Leadership, loyalty, and change are at the heart of author Stephen Davenport's upcoming novel, Saving Miss Oliver's, which takes place in an all-girls
school. Emotionally charged, and politically fraught, the novel also contains valuable content for aspiring leaders who want to overcome resistance
to change. We asked Stephen to share his perspective and inspiration on this aspect of the book.
Ann Cox, MLS, Collection Development Librarian Are you caught up in The Great American Read fever yet? It seems that no matter where I look, everyone has an opinion on the 100 books that
made the list, let alone what book should be the top pick for America’s favorite fiction title. (Sorry, nonfiction fans: they weren’t considered for
this list.) Kicking off on May 22, the eight-part PBS series will include interviews with authors, celebrities, notable Americans, and regular book
lovers across the country, all advocating for their favorite book. Themed episodes explore the concepts behind the books, how readers are affected
by these stories, and what their status in the American psyche says about us as a diverse nation with a shared human experience. Voting will take place
throughout the summer and fall, leading up to the final episode to reveal the results of nationwide voting and crown America’s best-loved novel.
There’s an online audience for every book. That’s a nice thought, right? If only connecting those booklovers with your content, the content they want and
may not yet be aware of, was as simple as knowing they exist.
Becky Walton, Collection Development Librarian BABY TEETH Zoje Stage’s first adult novel, is about a wicked seven-year-old girl named Hanna who
really has it in for her mother, Suzette. You see, if Suzette were out of the picture, Hanna would have her dad, Alex, all to herself. As early as
page one, the reader gets a sense of how Hanna feels about her mom and dad, and soon it’s revealed that Hanna wants to kill her mother!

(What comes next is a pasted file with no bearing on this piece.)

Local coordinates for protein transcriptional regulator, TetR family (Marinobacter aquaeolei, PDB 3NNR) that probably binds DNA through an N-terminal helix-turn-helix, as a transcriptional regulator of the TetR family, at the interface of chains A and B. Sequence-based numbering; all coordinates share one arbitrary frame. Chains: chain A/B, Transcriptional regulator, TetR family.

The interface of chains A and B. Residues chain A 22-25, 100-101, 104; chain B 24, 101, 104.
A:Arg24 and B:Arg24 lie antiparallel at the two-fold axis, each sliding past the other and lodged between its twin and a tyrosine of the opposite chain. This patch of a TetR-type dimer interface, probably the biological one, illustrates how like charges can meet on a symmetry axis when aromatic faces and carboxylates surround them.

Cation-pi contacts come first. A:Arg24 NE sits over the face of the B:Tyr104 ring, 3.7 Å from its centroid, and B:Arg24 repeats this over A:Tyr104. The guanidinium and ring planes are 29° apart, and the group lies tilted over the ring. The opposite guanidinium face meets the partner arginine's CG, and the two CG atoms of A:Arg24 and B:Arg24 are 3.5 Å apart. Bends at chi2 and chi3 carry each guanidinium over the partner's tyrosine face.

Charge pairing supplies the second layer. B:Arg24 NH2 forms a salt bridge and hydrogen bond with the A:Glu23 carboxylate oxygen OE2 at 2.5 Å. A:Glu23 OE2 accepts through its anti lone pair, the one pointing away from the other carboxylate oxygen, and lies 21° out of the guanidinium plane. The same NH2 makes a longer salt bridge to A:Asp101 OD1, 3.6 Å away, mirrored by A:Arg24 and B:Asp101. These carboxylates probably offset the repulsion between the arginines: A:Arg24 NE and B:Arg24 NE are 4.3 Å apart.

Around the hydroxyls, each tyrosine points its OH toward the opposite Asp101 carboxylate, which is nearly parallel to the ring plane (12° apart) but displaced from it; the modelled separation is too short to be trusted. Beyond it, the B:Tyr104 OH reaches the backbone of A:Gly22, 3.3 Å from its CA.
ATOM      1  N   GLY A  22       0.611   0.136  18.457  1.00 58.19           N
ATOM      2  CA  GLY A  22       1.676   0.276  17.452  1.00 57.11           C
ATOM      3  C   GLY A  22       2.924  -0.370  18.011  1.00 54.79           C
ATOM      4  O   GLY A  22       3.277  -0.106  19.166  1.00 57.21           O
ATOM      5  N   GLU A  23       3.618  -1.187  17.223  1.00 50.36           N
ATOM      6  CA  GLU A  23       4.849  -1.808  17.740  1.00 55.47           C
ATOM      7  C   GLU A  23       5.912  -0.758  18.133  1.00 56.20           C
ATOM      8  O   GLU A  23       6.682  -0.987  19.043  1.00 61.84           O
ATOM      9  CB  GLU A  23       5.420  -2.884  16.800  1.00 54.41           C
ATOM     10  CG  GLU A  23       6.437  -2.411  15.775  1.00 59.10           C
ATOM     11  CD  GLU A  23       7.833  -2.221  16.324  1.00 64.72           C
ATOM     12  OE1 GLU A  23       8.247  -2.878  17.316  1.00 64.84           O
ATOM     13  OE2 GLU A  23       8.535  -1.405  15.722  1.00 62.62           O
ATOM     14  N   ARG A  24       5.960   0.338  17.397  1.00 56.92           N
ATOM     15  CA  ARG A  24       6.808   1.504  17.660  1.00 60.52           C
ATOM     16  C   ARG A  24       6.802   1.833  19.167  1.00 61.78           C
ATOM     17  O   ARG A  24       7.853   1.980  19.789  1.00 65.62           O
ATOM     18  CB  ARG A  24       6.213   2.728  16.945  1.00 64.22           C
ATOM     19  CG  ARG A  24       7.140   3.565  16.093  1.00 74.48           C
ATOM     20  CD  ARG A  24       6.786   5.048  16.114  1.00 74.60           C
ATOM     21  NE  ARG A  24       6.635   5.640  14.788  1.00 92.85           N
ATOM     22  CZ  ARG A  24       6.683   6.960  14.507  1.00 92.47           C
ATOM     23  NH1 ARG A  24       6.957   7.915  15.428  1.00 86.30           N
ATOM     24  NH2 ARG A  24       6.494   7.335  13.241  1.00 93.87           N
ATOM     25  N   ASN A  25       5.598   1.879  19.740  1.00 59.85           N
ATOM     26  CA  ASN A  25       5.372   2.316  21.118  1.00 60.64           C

by Jill Andreasen and Wendy Rancier, Collection Development Librarians It’s clear that authors, artists, and creators in the children’s publishing world feel a responsibility, an urgency, to raise a level of empathy and
awareness in the newest generation around many issues our country is facing. In 2018, many are highlighting the plight of refugees and immigrants including those fleeing
war, persecution, or poverty.
An independent bookstore can provide a place for friends to gather, a cozy environment to read, or a communal spot where people can bond over the love
of books. But have you considered your bookshop to be a potential place where more than the love of books can be found? Could your store deliver more
romantic stories than the novels that lie on your bookshelf? We think so!
The Book Industry Charitable Foundation (Binc) has provided booksellers support for over 22 years, and their substantial impact has changed our industry.
Binc has created an easy way to give back to brick and mortar bookstore- employees during financial crisis. They have given over $6.5 million in tax
free financial assistance and scholarships to more than 7,300 families and they are always striving to make a difference in the book industry. We recently
spoke with Pamela French, Binc’s Executive Director, to hear about how they are continuing to help and influence the lives of indies.